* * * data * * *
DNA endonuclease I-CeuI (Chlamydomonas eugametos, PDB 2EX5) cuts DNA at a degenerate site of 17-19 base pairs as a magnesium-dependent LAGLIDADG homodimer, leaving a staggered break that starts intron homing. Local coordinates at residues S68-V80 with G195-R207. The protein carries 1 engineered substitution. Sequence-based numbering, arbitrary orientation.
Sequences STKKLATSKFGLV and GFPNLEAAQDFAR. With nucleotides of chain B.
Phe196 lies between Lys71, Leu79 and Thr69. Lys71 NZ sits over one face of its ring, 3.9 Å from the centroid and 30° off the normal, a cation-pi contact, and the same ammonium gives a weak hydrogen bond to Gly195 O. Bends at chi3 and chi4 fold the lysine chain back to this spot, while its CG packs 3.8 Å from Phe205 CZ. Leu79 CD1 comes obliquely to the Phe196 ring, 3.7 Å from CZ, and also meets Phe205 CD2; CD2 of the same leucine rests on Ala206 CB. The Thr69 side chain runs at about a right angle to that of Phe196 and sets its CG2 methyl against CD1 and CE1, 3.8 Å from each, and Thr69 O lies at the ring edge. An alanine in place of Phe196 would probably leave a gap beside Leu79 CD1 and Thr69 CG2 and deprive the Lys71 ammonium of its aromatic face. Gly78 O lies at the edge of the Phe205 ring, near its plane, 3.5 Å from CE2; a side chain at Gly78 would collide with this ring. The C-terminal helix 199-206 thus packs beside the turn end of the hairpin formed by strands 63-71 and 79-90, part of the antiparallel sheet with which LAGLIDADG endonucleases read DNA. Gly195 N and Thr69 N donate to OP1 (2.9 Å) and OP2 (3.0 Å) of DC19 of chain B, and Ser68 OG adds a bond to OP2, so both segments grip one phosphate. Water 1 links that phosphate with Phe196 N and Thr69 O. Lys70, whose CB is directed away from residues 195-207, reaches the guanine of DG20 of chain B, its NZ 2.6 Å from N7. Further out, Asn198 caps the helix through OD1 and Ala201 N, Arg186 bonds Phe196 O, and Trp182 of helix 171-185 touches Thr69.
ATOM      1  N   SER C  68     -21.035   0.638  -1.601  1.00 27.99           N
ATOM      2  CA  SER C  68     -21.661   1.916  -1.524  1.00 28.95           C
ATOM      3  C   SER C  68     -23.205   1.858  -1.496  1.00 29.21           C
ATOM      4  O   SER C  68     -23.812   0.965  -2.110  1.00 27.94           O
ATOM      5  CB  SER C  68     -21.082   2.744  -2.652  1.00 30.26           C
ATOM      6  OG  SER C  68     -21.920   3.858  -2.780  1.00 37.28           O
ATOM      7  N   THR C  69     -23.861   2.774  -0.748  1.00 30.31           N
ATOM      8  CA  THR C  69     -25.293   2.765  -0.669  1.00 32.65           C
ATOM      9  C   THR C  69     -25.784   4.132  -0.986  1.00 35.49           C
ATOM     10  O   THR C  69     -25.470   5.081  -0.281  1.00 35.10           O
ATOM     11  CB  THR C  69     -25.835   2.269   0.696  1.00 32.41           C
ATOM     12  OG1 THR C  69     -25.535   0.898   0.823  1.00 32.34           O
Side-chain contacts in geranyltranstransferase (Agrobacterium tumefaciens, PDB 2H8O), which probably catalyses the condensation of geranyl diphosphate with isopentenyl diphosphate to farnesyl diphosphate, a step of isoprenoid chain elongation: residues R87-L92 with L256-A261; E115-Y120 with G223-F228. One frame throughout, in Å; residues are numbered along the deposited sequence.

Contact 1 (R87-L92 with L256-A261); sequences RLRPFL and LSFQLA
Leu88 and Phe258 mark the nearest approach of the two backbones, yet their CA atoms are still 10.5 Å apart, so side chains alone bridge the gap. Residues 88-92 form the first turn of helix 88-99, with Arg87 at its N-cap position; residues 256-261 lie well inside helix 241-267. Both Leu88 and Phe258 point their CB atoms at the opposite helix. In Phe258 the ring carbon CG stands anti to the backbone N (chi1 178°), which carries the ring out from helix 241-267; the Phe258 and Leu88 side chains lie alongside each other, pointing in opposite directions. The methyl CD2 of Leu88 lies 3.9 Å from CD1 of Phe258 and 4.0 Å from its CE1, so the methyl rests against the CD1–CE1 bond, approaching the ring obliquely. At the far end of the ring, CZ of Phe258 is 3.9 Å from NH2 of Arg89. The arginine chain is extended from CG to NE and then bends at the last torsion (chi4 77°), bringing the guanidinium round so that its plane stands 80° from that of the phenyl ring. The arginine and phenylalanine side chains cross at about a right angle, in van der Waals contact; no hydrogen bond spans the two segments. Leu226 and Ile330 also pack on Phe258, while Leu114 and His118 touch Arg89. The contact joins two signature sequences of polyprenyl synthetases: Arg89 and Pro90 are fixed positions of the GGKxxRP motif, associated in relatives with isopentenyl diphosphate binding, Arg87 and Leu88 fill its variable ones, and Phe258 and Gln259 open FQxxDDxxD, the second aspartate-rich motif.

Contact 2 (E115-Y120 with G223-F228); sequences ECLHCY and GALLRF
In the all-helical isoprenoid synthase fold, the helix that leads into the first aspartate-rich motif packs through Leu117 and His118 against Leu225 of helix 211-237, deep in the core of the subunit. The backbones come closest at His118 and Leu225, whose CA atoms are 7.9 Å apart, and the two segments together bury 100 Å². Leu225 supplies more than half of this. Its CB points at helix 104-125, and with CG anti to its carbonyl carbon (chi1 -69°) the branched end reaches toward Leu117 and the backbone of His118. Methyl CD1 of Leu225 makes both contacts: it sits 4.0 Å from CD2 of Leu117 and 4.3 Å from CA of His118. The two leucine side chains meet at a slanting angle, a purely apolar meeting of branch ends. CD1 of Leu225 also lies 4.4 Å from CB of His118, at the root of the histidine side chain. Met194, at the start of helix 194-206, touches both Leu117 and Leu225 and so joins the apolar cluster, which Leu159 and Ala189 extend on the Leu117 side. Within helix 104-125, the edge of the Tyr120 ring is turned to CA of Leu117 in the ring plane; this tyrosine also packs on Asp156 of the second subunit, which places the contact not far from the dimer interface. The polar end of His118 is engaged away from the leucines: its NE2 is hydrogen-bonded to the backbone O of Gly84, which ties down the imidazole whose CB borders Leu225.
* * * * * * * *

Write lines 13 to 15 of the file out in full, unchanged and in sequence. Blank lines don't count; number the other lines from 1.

ATOM     10  O   THR C  69     -25.470   5.081  -0.281  1.00 35.10           O
ATOM     11  CB  THR C  69     -25.835   2.269   0.696  1.00 32.41           C
ATOM     12  OG1 THR C  69     -25.535   0.898   0.823  1.00 32.34           O